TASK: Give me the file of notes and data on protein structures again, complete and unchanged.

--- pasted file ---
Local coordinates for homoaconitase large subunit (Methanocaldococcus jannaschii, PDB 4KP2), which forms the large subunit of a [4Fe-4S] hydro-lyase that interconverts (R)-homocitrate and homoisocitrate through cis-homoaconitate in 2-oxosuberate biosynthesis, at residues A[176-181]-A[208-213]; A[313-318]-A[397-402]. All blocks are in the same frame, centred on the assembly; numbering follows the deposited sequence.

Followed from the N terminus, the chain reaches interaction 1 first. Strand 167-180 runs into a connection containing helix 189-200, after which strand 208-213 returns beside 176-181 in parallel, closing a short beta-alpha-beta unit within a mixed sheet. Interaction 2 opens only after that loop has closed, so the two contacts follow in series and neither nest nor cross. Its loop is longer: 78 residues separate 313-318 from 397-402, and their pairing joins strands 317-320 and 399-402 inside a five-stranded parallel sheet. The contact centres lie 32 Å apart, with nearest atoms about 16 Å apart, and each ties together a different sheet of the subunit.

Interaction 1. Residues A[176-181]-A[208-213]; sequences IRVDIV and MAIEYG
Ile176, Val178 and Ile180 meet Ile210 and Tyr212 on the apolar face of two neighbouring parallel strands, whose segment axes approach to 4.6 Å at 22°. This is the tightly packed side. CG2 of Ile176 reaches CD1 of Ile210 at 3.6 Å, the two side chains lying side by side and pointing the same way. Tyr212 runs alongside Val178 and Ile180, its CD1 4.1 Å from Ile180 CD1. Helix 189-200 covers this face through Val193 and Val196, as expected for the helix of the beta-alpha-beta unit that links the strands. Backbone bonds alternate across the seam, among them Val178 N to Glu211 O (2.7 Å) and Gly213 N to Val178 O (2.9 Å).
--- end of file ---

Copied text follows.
Local coordinates for homoaconitase large subunit (Methanocaldococcus jannaschii, PDB 4KP2), which forms the large subunit of a [4Fe-4S] hydro-lyase that interconverts (R)-homocitrate and homoisocitrate through cis-homoaconitate in 2-oxosuberate biosynthesis, at residues A[176-181]-A[208-213]; A[313-318]-A[397-402]. All blocks are in the same frame, centred on the assembly; numbering follows the deposited sequence.

Followed from the N terminus, the chain reaches interaction 1 first. Strand 167-180 runs into a connection containing helix 189-200, after which strand 208-213 returns beside 176-181 in parallel, closing a short beta-alpha-beta unit within a mixed sheet. Interaction 2 opens only after that loop has closed, so the two contacts follow in series and neither nest nor cross. Its loop is longer: 78 residues separate 313-318 from 397-402, and their pairing joins strands 317-320 and 399-402 inside a five-stranded parallel sheet. The contact centres lie 32 Å apart, with nearest atoms about 16 Å apart, and each ties together a different sheet of the subunit.

Interaction 1. Residues A[176-181]-A[208-213]; sequences IRVDIV and MAIEYG
Ile176, Val178 and Ile180 meet Ile210 and Tyr212 on the apolar face of two neighbouring parallel strands, whose segment axes approach to 4.6 Å at 22°. This is the tightly packed side. CG2 of Ile176 reaches CD1 of Ile210 at 3.6 Å, the two side chains lying side by side and pointing the same way. Tyr212 runs alongside Val178 and Ile180, its CD1 4.1 Å from Ile180 CD1. Helix 189-200 covers this face through Val193 and Val196, as expected for the helix of the beta-alpha-beta unit that links the strands. Backbone bonds alternate across the seam, among them Val178 N to Glu211 O (2.7 Å) and Gly213 N to Val178 O (2.9 Å).